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Category:    Home > Reviews > Classical > Composing > Documentary > ­Boulez, Carter, Glass, Messiaen, Pärt: 5 Films on the Greatest 20th Century Composers (Juxtapositions/Medici Arts DVD Box Set)

­Boulez, Carter, Glass, Messiaen, Pärt: 5 Films on the Greatest 20th Century Composers (Juxtapositions/Medici Arts DVD Box Set)


Picture:     B-     Sound:  B-     Extras: C     Film:



Disc One: Pierre Boulez  B

Eclat, A Lesson by Pierre Boulez, Sur incises


Disc Two: Elliott Carter  B

Labyrinth of Time


Disc Three: Philip Glass  B+
Looking Glass


Disc Four: Olivier Messiaen  B

La liturgie de cristal


Disc Five: Arvo Pärt  B+
24 Preludes for a fugue




There is so much material on the great composers of all time, yet very few on modern composers, especially composers from the 20th century.  That all changes though with this terrific box set that includes 5 discs dedicated to some of the most prominent and important: Boulez, Carter, Glass, Messiaen, and Pärt.  That alone makes this box set highly valuable as we get a film dedicated to each composer that are in-depth, informative, and interesting.  The entire set runs a whopping 10+ hours, which means that 2 hours is dedicated to each artist.  This entire production was created by Frank Scheffer, whose contributions to the world of music documentaries is forever stamped by terrific collections such as this, his work in producing and overseeing projects such as this are world renown and it’s evident to see why, his earlier film Zoetrope People documented the studio of Francis Ford Coppola along with Wim Wenders, cinematographer Vittorio Storaro, and singer/songwriter Tom Waits. 


What becomes apparent through watching these films on each composer is that each of them have a truly deep passion for music, not that they ‘love’ music, but they think music, continuously.  Music for them is not just a part of their life, but a fiber of their being.  Each of them have contributed a wealth of material into the 20th Century, but more than just their contributions, they have inspired, innovated, and turned the world on it’s side by doing things that were never thought of before.  They redefined what was thought to be impossible to do, they not only took cues from their past, their influences, but looked beyond themselves and extended the vocabulary of modern music, modern compositions, and conducting.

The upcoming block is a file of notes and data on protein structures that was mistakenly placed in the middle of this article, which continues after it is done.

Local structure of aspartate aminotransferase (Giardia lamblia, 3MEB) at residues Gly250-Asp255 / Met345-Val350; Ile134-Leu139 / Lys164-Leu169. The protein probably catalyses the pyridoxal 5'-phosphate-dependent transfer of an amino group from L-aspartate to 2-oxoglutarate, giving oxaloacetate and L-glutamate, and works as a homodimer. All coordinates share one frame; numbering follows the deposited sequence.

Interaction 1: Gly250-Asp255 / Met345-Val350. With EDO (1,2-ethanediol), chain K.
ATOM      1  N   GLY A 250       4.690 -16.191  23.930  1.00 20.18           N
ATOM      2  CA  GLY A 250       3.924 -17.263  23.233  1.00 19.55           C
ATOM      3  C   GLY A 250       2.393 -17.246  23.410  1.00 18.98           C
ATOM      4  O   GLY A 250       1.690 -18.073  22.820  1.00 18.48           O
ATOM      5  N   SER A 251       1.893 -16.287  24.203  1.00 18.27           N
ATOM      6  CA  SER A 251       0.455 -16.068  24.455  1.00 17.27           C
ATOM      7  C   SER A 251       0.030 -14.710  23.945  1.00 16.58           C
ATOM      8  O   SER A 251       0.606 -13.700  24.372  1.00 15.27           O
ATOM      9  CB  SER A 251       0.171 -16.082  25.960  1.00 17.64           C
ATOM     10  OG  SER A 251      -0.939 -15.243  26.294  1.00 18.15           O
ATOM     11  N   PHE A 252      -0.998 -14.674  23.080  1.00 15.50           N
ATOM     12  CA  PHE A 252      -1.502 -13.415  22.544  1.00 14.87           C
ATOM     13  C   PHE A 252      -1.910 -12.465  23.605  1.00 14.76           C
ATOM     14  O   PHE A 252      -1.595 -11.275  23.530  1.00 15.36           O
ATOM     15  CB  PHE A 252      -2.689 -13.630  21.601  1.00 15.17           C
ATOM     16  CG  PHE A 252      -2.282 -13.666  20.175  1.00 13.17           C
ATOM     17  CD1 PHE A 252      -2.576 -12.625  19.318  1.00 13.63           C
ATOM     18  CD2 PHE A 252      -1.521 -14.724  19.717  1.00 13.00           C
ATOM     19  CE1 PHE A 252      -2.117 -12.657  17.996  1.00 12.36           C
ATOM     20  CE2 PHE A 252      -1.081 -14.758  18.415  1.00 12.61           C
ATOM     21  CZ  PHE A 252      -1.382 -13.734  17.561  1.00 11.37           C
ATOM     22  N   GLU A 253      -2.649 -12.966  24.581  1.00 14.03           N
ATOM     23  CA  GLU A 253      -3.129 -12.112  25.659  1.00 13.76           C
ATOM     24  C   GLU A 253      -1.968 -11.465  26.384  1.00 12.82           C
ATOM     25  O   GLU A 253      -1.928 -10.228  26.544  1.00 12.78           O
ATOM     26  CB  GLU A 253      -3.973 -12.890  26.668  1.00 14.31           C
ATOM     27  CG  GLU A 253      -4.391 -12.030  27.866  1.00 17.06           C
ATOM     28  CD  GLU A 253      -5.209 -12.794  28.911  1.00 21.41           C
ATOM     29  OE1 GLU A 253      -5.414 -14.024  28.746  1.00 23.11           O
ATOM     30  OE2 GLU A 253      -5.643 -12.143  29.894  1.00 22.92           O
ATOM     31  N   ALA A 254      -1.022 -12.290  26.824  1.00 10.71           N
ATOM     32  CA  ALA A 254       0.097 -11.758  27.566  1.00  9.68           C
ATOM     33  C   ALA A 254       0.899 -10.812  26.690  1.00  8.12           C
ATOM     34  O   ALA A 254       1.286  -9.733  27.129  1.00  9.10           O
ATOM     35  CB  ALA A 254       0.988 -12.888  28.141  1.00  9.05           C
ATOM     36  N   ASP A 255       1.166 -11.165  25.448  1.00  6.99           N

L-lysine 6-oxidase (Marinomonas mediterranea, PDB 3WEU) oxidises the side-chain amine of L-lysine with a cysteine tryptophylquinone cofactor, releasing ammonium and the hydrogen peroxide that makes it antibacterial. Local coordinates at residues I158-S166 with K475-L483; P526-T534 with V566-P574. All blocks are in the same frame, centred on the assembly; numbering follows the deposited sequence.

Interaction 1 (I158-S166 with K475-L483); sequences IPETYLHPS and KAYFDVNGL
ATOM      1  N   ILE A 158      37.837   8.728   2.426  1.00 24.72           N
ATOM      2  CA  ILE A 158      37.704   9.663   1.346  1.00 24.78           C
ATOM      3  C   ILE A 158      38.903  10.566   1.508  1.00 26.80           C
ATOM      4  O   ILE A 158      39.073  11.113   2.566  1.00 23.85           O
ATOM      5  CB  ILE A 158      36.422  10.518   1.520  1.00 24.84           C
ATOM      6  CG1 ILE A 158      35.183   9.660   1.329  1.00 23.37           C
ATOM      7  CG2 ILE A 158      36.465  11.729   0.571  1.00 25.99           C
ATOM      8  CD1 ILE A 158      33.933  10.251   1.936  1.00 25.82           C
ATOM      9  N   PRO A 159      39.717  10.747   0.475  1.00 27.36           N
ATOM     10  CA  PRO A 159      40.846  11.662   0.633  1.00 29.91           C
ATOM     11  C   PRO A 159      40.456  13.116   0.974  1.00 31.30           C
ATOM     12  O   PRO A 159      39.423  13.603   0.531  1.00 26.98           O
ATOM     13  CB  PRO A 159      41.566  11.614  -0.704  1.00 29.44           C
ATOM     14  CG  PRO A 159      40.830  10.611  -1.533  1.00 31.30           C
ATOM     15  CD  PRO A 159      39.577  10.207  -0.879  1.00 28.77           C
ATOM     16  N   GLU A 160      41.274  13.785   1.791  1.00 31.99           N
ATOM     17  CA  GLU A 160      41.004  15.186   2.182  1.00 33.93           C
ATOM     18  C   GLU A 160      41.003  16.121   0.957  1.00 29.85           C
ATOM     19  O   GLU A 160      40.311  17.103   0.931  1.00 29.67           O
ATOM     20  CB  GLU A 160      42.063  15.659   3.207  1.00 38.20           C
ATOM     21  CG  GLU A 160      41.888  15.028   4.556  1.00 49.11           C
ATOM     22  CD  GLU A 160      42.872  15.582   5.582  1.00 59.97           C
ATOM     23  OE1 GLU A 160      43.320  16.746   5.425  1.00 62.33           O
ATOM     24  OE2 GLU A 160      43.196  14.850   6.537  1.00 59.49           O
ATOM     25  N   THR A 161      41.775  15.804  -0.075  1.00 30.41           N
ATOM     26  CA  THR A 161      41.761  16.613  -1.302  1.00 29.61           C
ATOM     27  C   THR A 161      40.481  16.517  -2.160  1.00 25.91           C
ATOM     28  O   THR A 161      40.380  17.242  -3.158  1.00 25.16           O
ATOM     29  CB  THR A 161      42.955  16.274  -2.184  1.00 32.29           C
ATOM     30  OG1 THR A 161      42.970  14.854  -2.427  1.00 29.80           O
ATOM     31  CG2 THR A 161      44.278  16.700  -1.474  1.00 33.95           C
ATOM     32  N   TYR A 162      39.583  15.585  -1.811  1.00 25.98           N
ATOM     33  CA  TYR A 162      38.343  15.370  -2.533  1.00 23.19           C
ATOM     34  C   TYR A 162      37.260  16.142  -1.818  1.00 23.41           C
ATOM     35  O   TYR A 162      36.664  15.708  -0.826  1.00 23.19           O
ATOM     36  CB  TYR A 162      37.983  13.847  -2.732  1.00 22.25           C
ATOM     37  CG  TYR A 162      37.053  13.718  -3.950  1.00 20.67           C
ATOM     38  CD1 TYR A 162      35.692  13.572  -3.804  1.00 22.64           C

Pierre Boulez, a math genius, questioned tradition early on in his life and was inspired by none other than Olivier Messiaen where he was a student under the masters’ analysis classes.  In the late 1940’s he became well known for his serialization technique, this is highly explored within this set and gives a greater appreciation not only for the contributions to the 20th Century world of composition, but to the world of music in general. 


Also included inside this terrific set is a booklet that details each of the films, plus it includes a breakdown of the material, recommends recordings that are key for each composer, and has insights from the directors as well, which all make for a fine addition to this set and allow new listeners and followers to get a glimpse of what the entire set delivers, plus offers the recordings to track down for each composer to familiarize even more so with their body of work. 


Each film is presented in an anamorphic widescreen formatted at 1.78 X 1 with Dolby Digital 2.0 sound.  The footage varies in quality from time to time, mostly because much of the technique explored here is to capture the footage in a raw, unpolished, natural setting.  The result of this is a more lackluster transfer that seems more like home video footage at times, especially the Philip Glass segments, other times the footage is more vibrant and professional in nature.  The Dolby Digital 2.0 is fair, but it would have been great to have at least a 5.1 setting of some sort, especially since there are moments of musical activity, although not nearly as much as if this were a concert disc.  Perhaps in the future when this set arrives to Blu-ray other audio options can be explored, until then this set is satisfactory.



-   Nate Goss


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